When you look at junk food, you can see how it can contribute to both bad oral hygiene and heart disease. After all, consuming sugary snacks can cause plaque buildup if you do not brush and floss regularly. Moreover, eating snacks high in saturated fat can have a detrimental impact on your heart as your arteries slowly begin to clog. This is information known by most people. However, did you know that poor oral hygiene is often linked to heart disease?
How Does Oral Health Affect Overall Health?
It is not fully understood if bad oral hygiene can actually cause bad cardiac health, but it does influence many other diseases including diabetes and pneumonia. When bacteria enter the bloodstream from the mouth, it can cause brain abscesses, skin ulcers, and joint infections. Sometimes toxins produced by oral bacteria can circulate and cause meningitis or pyrexia. A third way that oral health affects overall health is by creating an inflammatory reaction at specific sites.
So, How Does This Affect the Heart?
The main symptoms of heart disease can be attributed to any of these three factors. Atherosclerosis is the technical term for the thickening of arterial walls from cholesterol and plaque. The bacteria that causes oral plaque may not contribute to arterial plaque, but it can create additional thickening. This buildup is also made worse because the bacteria can cause swelling in the artery wall, making the artery even narrower.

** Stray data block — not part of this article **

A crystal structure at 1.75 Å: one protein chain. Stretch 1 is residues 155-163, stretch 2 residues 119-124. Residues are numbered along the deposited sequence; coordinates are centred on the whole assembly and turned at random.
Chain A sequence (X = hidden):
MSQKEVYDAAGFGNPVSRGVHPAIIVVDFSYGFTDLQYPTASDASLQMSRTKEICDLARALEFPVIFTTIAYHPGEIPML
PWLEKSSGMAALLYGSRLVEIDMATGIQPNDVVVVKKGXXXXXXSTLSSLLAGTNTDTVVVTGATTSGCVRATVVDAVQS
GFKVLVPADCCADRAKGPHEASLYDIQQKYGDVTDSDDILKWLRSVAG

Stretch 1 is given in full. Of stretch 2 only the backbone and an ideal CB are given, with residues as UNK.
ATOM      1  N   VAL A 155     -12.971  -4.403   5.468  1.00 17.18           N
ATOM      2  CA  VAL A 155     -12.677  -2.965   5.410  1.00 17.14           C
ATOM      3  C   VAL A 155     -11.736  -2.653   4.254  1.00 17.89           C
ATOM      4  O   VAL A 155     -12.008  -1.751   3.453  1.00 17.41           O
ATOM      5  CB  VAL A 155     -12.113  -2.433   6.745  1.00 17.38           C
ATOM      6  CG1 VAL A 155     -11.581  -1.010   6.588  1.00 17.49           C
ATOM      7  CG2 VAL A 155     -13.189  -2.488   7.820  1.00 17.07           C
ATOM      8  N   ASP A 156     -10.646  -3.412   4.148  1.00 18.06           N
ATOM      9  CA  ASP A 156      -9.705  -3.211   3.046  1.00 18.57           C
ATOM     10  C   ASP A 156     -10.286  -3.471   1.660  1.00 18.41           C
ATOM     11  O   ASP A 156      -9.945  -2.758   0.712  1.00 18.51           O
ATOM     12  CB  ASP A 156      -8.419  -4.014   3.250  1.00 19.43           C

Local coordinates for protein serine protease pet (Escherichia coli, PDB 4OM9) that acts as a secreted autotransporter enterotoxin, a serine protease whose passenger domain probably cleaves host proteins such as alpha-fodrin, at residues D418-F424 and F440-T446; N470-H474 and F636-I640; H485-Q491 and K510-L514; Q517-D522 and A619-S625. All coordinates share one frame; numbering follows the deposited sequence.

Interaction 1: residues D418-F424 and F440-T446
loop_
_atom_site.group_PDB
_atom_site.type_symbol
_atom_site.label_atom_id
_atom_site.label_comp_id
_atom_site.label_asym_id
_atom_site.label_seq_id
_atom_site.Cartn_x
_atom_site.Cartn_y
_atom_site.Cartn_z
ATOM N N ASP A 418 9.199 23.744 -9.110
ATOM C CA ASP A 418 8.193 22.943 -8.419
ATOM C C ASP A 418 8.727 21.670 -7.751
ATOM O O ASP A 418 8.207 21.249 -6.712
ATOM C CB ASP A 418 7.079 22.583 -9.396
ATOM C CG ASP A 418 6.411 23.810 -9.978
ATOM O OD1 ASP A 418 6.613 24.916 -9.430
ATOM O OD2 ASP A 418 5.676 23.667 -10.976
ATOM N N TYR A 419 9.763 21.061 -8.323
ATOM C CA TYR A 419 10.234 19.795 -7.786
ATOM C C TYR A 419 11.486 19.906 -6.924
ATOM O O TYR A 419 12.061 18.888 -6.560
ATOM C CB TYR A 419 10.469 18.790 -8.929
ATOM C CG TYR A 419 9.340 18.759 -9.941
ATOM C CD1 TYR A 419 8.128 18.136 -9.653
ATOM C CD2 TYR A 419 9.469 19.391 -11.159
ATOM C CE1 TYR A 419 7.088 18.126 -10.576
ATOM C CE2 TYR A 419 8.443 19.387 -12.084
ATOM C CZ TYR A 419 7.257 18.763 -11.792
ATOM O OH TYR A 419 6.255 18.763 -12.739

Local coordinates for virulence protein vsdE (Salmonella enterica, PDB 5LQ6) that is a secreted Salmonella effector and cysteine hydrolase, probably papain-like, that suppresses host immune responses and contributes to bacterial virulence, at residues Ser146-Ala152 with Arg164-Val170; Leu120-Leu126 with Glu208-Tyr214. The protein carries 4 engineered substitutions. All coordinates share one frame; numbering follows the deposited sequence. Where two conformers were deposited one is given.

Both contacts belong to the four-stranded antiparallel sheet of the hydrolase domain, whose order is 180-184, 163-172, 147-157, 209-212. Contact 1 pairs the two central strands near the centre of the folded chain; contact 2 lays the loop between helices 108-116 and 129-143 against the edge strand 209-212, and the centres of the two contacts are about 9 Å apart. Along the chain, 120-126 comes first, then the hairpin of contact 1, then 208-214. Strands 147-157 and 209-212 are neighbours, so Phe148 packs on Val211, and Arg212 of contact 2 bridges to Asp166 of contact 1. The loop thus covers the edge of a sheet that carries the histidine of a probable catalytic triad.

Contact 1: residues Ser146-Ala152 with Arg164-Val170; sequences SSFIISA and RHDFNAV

Is It a Link?
There are many studies that attempt to make a connection between poor oral health and heart disease, but there is nothing that forms a definitive link. There are many coincidences between both poor oral and cardiac health. This means that poor oral health is an indicator of heart disease and is recognized as a symptom. It does not however, mean that having periodontal disease means you have cardiac disease. It does mean that it could serve as an early warning for heart disease because of the coincidental symptoms.
While junk food with its high sugar content and saturated fats can definitely contribute to both poor oral hygiene and cardiac disease individually, the link between the two diseases is tenuous at best. If you are concerned about heart disease, paying attention to the known risk factors is very important. For more information, or if you have any questions about heart disease risk factors, contact a dentist like McMillin Jeff DDS.